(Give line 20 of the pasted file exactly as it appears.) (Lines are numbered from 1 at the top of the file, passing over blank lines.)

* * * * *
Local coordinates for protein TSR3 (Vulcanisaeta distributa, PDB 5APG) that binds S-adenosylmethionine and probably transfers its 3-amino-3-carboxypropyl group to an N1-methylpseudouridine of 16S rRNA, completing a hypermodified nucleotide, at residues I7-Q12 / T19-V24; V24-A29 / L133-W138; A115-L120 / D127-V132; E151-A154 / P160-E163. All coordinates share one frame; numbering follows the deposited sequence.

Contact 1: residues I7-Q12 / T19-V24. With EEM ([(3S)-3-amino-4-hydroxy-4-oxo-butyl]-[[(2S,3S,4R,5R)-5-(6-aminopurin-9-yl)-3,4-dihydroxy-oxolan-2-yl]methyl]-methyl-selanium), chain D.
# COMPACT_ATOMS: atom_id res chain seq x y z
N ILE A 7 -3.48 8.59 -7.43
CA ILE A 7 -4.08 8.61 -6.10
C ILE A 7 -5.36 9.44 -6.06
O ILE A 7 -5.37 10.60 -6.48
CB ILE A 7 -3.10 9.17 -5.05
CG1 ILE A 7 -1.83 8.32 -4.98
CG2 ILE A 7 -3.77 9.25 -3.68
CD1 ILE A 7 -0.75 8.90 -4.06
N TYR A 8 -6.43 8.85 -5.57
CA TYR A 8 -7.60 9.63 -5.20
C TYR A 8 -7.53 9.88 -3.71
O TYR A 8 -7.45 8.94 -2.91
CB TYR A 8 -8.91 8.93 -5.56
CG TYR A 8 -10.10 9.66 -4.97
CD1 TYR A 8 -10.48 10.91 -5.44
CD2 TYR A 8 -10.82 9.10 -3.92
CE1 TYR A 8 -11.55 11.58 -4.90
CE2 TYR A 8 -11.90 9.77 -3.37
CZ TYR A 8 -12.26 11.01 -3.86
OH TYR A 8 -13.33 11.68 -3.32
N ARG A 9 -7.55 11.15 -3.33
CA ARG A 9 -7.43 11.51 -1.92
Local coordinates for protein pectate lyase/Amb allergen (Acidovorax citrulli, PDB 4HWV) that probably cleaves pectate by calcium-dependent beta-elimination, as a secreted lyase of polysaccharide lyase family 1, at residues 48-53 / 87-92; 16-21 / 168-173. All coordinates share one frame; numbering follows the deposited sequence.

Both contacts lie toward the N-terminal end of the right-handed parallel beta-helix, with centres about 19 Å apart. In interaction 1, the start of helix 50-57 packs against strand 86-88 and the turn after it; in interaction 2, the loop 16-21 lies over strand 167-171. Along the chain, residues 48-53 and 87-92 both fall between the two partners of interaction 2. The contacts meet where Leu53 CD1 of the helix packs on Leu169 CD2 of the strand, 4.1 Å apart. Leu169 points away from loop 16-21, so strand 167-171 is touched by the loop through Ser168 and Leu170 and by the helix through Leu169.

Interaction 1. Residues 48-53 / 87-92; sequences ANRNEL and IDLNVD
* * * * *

CE1 TYR A 8 -11.55 11.58 -4.90